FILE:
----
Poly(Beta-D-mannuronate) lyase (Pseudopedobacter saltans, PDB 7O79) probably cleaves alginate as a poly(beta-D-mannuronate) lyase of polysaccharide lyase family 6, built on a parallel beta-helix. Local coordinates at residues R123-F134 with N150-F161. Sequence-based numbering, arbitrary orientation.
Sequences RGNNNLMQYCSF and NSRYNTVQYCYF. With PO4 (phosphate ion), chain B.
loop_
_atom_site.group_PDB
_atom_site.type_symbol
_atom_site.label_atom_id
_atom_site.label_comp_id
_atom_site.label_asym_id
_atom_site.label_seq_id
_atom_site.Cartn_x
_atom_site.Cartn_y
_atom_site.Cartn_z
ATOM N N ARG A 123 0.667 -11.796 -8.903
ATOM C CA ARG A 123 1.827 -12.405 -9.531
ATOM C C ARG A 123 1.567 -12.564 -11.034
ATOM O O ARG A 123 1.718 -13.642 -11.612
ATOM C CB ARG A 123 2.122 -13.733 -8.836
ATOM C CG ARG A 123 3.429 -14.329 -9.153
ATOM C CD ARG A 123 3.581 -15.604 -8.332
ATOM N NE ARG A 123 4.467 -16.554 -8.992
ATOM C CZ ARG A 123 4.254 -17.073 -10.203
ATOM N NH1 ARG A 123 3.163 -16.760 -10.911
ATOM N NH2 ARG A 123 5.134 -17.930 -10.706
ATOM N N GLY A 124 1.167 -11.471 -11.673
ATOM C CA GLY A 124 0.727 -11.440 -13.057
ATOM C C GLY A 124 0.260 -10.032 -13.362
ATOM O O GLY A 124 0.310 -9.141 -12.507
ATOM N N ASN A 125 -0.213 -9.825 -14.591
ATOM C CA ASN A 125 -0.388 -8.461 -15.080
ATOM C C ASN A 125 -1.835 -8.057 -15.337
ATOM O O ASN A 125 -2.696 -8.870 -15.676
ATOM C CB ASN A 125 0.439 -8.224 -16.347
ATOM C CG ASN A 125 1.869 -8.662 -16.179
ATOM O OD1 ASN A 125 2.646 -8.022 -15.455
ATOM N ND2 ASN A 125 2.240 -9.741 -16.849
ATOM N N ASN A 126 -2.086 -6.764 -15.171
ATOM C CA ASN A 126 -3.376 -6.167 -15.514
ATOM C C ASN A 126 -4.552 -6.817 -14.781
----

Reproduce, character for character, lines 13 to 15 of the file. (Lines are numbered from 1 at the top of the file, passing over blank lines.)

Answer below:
ATOM N N ARG A 123 0.667 -11.796 -8.903
ATOM C CA ARG A 123 1.827 -12.405 -9.531
ATOM C C ARG A 123 1.567 -12.564 -11.034